Notes on the Nembutsu
Reflections on the wasan of Shinran

Jodo Wasan 104

When we say Namu-amida-butsu,
Yama, the King of the dead, reveres us,
And the officers who judge the beings of the five courses of
        existence
All protect us constantly, day and night.

Yama, the Dharma-King

In both the Hindu and Buddhist religions the icons of Yama are almost identical and his role is similar. He is called 'Yama King of the dharma' (yama dharmaraja) in both religions. At first, in the time of the Vedas, he was a rather affable character but, as people became more and more concerned about the oppressive nature of the law of karma, it was natural that he would be seen as developing sterner qualities. In Buddhist icons he is almost invariably surrounded by flame and conveys a sense of fury.

In Hindu cosmology, Yama is also the ruler of the southern hemisphere but the Buddha Dharma does not seem to attribute that role to him. For us his job is to assess the course to which our actions (karma) have assigned us. That is why it is understandable that people burdened with the mistakes of the past should tremble and see him as a firece judge. His judgement, however, is never arbitrary. Yama himself is the product of the law of karma and cannot over-ride it under any circumstances. His power lies in knowledge of the law but he does not frame it. The purpose of Yama, Dharma-King is to remind us that the law of karma is absolutely inexorable and that there is no way we can escape the results of our actions.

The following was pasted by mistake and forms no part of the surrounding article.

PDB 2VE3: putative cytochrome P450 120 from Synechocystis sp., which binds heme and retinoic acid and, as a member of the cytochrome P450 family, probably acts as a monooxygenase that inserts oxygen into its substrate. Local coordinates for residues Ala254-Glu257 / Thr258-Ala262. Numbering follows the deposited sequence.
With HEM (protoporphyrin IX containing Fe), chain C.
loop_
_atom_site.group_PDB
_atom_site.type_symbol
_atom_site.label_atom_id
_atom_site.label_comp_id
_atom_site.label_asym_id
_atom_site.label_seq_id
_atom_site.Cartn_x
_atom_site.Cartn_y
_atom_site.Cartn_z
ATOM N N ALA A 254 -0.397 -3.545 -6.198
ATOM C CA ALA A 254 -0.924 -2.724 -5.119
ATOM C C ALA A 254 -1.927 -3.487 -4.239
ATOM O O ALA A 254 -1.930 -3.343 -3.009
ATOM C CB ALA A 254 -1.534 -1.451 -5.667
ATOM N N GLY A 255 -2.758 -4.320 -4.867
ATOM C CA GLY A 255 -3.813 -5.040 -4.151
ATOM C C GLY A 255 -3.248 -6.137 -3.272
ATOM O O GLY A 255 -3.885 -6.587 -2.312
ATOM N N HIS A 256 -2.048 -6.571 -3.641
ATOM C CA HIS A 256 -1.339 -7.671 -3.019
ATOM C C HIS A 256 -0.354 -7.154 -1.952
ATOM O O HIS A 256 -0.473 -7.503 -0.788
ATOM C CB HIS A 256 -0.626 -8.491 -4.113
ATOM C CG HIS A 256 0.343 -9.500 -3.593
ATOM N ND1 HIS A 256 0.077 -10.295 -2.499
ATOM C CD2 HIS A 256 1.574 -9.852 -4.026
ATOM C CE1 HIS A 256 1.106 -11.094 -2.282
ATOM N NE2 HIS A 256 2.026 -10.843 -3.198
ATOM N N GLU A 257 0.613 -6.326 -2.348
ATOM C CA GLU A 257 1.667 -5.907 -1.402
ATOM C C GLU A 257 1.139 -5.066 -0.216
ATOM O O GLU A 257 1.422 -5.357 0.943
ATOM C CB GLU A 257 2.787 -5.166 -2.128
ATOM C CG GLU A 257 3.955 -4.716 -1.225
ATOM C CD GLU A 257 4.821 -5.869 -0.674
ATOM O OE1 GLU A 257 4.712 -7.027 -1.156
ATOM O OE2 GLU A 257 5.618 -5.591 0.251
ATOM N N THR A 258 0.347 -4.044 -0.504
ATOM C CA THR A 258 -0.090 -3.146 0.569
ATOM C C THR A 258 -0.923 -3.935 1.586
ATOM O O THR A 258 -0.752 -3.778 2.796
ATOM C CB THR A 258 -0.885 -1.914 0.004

Yama is not the only entity to have the title 'Dharma-King'. In the Kyo Gyo Shin Sho, for example, Shinran Shonin quotes a passage from the Shorter Pure Land Liturgy of Nembutsu Chant in Five Stages, which describes Amida Buddha as 'Dharma-King'. Yama, Dharma-King (Jp. emma ho o) is only a god and is therefore not fully enlightened. He does not rule the dharma, the dharma rules him. In meting out judgement to the dead he affirms the results of the law of karma which is discovered and taught by all the Buddhas. Skilful actions lead to good results, unskilful actions lead to unhappy results. Many followers of the dharma aspire to behave in such a way as to ensure a 'favourable rebirth' for themselves. Keeping the precepts, for example, is likely to result in a human birth and thus afford a further opportunity to hear the dharma.

The objective of the Buddha Dharma is to transcend the round of birth-and-death (samsara) and this is not accomplished by merely trying to do good actions and avoid the bad. The aim of the dharma is to attain 'no-birth' and to go beyond good and evil. If, in the nembutsu, we acceed to the call of the Vow of Amida Buddha Dharma-King, there should be no need for us to meet Yama. The pure mind of Amida Buddha, which is embodied in Namu-amida-butsu, transcends the bondage of samsara. Again, there is nothing in and of ourselves which would command Yama's respect; it is just that, in seeing people of the nembutsu, he sees only the transcendent light of Tathagata Amitabha.

In India death is often described as 'the call of Yama'. In the Kyo Gyo Shin Sho, Shinran describes the nembutsu, Namu-amida-butsu, as the call of the Vow. Here are two contrasting calls. The call of Yama is a call to stay within samsara; the call of the Vow is to be free. Having assessed his own prospects for himself, Shinran decided that no matter how skilful or good his actions may be, all of his karma was ultimately based on unclear and contaminated intentions and motives. He came to see the nembutsu as his only option.

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